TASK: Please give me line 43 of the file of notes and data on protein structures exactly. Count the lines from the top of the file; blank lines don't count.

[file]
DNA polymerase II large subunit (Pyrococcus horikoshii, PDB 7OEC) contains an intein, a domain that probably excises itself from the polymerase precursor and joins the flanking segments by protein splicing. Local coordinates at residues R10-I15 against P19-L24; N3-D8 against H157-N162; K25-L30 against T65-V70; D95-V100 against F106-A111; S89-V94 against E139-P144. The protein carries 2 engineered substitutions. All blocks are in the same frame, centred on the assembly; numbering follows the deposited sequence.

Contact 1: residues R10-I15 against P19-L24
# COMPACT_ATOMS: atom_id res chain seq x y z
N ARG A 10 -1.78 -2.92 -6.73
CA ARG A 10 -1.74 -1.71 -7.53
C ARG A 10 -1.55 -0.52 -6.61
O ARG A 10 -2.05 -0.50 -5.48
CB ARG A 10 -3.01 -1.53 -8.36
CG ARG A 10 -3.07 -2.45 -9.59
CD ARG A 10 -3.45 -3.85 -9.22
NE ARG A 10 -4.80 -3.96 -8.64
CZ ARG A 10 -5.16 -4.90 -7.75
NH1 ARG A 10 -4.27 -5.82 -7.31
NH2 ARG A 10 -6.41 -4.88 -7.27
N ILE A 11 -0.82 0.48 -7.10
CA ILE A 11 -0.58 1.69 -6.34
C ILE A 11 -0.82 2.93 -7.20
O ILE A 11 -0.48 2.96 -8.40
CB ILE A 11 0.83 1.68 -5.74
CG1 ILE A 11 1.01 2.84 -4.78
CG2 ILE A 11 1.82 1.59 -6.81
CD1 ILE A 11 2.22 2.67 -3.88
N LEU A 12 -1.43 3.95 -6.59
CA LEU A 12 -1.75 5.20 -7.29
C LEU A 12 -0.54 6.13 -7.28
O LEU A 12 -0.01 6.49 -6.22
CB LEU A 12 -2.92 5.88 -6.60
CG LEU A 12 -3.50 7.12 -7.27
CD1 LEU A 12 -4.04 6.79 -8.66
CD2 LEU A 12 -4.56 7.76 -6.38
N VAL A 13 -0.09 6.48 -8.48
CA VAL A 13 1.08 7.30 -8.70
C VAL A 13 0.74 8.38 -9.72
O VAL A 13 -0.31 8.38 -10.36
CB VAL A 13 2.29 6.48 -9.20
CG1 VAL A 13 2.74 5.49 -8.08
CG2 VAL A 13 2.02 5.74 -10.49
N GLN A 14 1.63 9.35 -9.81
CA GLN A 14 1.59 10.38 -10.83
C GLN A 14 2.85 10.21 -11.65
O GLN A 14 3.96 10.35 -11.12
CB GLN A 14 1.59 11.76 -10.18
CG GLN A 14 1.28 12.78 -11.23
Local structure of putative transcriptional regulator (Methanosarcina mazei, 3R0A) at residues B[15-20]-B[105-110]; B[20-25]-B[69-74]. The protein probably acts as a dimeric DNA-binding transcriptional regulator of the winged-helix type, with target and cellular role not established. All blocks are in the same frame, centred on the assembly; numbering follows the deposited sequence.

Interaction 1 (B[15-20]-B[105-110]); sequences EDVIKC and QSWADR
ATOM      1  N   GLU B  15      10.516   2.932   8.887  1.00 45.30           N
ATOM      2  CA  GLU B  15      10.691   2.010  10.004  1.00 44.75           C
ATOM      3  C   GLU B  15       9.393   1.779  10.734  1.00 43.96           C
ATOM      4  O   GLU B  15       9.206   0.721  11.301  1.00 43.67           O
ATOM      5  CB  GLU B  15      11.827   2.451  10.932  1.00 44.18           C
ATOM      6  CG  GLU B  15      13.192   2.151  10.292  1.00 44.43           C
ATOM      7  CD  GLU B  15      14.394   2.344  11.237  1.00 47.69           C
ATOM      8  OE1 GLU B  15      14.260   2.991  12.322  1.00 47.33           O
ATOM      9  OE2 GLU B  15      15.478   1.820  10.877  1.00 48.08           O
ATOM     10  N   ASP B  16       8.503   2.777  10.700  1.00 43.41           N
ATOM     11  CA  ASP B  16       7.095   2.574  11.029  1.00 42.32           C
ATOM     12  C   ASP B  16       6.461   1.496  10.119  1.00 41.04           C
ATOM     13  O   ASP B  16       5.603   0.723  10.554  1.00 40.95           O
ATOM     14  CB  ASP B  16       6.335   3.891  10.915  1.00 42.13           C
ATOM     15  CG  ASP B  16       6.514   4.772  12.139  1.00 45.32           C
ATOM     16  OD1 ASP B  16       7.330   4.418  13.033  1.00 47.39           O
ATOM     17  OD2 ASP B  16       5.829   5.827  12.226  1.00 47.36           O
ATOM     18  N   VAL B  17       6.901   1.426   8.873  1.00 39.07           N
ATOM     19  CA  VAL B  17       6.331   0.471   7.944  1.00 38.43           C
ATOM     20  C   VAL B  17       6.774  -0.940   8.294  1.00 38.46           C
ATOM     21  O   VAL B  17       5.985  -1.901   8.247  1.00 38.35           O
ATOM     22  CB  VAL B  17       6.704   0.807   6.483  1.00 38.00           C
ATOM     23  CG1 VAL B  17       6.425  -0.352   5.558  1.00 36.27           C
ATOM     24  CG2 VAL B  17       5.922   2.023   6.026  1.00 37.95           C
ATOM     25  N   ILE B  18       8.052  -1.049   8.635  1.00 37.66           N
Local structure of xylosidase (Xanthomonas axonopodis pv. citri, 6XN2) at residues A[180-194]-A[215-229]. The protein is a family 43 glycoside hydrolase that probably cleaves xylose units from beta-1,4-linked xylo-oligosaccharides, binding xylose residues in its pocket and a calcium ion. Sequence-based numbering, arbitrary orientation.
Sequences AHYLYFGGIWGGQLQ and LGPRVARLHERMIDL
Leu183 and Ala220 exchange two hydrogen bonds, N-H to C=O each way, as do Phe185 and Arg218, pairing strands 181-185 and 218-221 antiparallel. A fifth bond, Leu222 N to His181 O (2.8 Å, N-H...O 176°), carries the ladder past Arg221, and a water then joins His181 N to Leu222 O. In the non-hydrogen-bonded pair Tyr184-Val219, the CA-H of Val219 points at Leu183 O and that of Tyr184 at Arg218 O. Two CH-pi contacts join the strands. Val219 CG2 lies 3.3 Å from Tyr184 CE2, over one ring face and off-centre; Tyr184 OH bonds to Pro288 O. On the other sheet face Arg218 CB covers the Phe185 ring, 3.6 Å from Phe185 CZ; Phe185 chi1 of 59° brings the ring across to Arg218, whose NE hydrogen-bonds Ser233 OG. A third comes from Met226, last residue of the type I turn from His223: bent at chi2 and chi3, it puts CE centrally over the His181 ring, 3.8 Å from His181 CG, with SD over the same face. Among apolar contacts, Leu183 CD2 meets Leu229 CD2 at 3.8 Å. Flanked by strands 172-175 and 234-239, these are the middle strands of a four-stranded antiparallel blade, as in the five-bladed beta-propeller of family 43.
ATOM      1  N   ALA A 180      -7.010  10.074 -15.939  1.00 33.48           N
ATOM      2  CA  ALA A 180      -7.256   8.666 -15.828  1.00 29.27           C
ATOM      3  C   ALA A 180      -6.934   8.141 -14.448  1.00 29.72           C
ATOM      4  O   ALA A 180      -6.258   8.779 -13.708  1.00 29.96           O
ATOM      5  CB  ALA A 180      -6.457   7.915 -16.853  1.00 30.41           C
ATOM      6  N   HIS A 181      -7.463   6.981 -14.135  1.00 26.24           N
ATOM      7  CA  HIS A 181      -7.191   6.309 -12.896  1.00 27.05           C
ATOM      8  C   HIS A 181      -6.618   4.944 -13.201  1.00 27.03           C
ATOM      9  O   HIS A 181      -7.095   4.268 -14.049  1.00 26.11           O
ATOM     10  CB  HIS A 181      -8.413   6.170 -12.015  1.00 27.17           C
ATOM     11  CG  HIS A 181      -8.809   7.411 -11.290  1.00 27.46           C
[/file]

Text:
CG GLN A 14 1.28 12.78 -11.23